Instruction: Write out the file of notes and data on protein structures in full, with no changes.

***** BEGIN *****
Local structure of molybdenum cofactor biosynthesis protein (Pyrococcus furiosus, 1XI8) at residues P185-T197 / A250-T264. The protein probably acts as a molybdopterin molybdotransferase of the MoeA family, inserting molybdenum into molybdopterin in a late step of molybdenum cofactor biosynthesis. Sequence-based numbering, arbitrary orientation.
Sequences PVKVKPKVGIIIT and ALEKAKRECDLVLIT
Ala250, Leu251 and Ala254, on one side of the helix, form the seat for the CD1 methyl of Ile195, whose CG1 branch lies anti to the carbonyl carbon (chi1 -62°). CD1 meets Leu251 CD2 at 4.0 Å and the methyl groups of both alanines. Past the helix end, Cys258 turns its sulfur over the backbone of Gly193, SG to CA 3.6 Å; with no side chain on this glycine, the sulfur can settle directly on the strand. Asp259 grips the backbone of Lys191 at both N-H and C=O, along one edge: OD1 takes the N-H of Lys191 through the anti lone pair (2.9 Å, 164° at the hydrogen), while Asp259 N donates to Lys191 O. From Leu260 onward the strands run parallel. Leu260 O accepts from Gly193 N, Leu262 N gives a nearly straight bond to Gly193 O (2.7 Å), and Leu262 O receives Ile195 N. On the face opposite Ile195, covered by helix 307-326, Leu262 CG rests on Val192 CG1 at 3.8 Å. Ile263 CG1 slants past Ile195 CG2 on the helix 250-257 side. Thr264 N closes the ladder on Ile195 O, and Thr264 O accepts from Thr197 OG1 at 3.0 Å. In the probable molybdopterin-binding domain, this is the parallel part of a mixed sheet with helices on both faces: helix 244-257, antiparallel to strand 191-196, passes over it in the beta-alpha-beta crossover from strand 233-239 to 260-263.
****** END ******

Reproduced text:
Local structure of molybdenum cofactor biosynthesis protein (Pyrococcus furiosus, 1XI8) at residues P185-T197 / A250-T264. The protein probably acts as a molybdopterin molybdotransferase of the MoeA family, inserting molybdenum into molybdopterin in a late step of molybdenum cofactor biosynthesis. Sequence-based numbering, arbitrary orientation.
Sequences PVKVKPKVGIIIT and ALEKAKRECDLVLIT
Ala250, Leu251 and Ala254, on one side of the helix, form the seat for the CD1 methyl of Ile195, whose CG1 branch lies anti to the carbonyl carbon (chi1 -62°). CD1 meets Leu251 CD2 at 4.0 Å and the methyl groups of both alanines. Past the helix end, Cys258 turns its sulfur over the backbone of Gly193, SG to CA 3.6 Å; with no side chain on this glycine, the sulfur can settle directly on the strand. Asp259 grips the backbone of Lys191 at both N-H and C=O, along one edge: OD1 takes the N-H of Lys191 through the anti lone pair (2.9 Å, 164° at the hydrogen), while Asp259 N donates to Lys191 O. From Leu260 onward the strands run parallel. Leu260 O accepts from Gly193 N, Leu262 N gives a nearly straight bond to Gly193 O (2.7 Å), and Leu262 O receives Ile195 N. On the face opposite Ile195, covered by helix 307-326, Leu262 CG rests on Val192 CG1 at 3.8 Å. Ile263 CG1 slants past Ile195 CG2 on the helix 250-257 side. Thr264 N closes the ladder on Ile195 O, and Thr264 O accepts from Thr197 OG1 at 3.0 Å. In the probable molybdopterin-binding domain, this is the parallel part of a mixed sheet with helices on both faces: helix 244-257, antiparallel to strand 191-196, passes over it in the beta-alpha-beta crossover from strand 233-239 to 260-263.